The keyboard’s worst-case power draw was well within USB 2.0 specifications. Setting all LEDs to maximum-brightness white (which induces peak LED power use) resulted in 430 mA of current draw through the keyboard’s primary connector. The brightness didn’t appear to increase when we plugged the passthrough port in, but current draw on the primary plug fell by 155 mA. It’s clear that the keyboard splits its current draw between both ports. If you unplug one connector, leaving the other inserted, the unplugged cable will still be live at 5 volts. Those behaviors indicate an intentional power coupling in the keyboard’s USB circuitry.
The Alloy Elite RGB’s keycaps are painted ABS, with laser-ablated or stenciled legends. Those processes are cheap and require relatively little tooling, so they are essentially the industry standard. The keycaps amplify certain sounds from the keyswitches, which is less than ideal. They’ll also show shine and finger grease rather quickly. Fortunately, the Alloy Elite RGB has a standard bottom row, so you can replace its ABS caps with a higher-quality aftermarket set. For reasons we still don't understand, standard bottom rows are rather rare in the gaming industry. It’s nice to see one on the Alloy Elite RGB.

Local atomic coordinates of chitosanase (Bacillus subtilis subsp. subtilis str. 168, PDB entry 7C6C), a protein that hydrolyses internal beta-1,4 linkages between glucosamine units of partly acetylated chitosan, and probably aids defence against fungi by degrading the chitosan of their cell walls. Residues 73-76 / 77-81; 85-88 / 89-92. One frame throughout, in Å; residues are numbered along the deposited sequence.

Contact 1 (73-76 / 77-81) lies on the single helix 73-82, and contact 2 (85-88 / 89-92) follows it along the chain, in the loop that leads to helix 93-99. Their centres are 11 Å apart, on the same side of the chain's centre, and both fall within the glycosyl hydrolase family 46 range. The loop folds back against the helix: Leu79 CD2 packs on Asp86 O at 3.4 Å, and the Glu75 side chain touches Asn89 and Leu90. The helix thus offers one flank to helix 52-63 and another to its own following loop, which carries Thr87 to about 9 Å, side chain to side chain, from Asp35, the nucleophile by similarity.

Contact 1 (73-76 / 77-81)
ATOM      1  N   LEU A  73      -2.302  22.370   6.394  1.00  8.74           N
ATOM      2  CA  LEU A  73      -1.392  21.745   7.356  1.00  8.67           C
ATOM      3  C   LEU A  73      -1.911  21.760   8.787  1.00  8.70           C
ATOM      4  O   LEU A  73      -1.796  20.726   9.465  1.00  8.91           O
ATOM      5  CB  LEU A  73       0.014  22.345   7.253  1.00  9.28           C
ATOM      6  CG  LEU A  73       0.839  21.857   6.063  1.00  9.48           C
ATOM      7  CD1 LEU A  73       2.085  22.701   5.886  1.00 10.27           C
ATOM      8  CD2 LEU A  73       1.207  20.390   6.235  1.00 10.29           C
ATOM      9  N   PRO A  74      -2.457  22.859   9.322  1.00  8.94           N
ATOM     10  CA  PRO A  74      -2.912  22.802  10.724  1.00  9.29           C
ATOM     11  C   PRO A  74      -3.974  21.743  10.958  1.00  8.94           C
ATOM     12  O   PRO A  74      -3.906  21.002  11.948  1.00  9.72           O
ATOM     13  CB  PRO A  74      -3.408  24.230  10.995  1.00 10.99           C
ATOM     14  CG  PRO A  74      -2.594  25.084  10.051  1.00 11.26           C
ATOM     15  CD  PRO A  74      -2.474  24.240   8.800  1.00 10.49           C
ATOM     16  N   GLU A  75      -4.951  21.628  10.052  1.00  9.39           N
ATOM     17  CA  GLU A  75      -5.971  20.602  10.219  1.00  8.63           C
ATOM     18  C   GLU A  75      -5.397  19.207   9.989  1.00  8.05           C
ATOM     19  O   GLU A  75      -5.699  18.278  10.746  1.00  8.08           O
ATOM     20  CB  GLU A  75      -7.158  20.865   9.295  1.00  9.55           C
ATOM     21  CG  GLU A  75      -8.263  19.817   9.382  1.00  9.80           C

HyperX aligned its keycap legends to minimize dimness at the edges of the characters. Note that certain legends are squished together, which helps direct light where it is needed. Only tall legends, like the Windows icon, show significant light variation. The secondary legends on the numpad, however, aren’t optimally placed and thus aren’t lit as brightly as the primary legends. Some manufacturers seem to ignore legend alignment entirely, so HyperX is doing reasonably well by comparison.
The font used on the keys is a blocky, modernized sans-serif. It still comes off as a gaming-oriented aesthetic choice, but it doesn’t scream that a gamer is in the room (unlike the RGB lighting).
HyperX’s “NGenuity” software is usable, but poorly organized. You can assign any color to multiple keys by clicking and dragging. You can select precise colors with additional tools that include direct RGB value input. Some brands fail to implement those features in their software, so we were pleased to see them from HyperX.
Several usability missteps turn application linking, which could be quite useful, into a hassle. NGenuity makes the linking configuration menu unnecessarily complicated. You can click “Customize” for lighting, macro, key programming, and key blocking options. You can alter application linking, profile icon assignment, and profile names with “Edit,” which is assigned to a pen-and-paper icon in the window’s lower-right corner. If “Edit” were added to a tab in “Customize,” the whole process would be simplified.
NGenuity doesn’t revert to a default profile when linked programs are closed, and that is its worst flaw. The application link feature appears to “listen” for program launches, and nothing more, so it's completely unaware of program closures. Users can work around the issue by assigning a default program to Calculator, or some other low impact program, but launching that fix after every gaming session gets old quickly.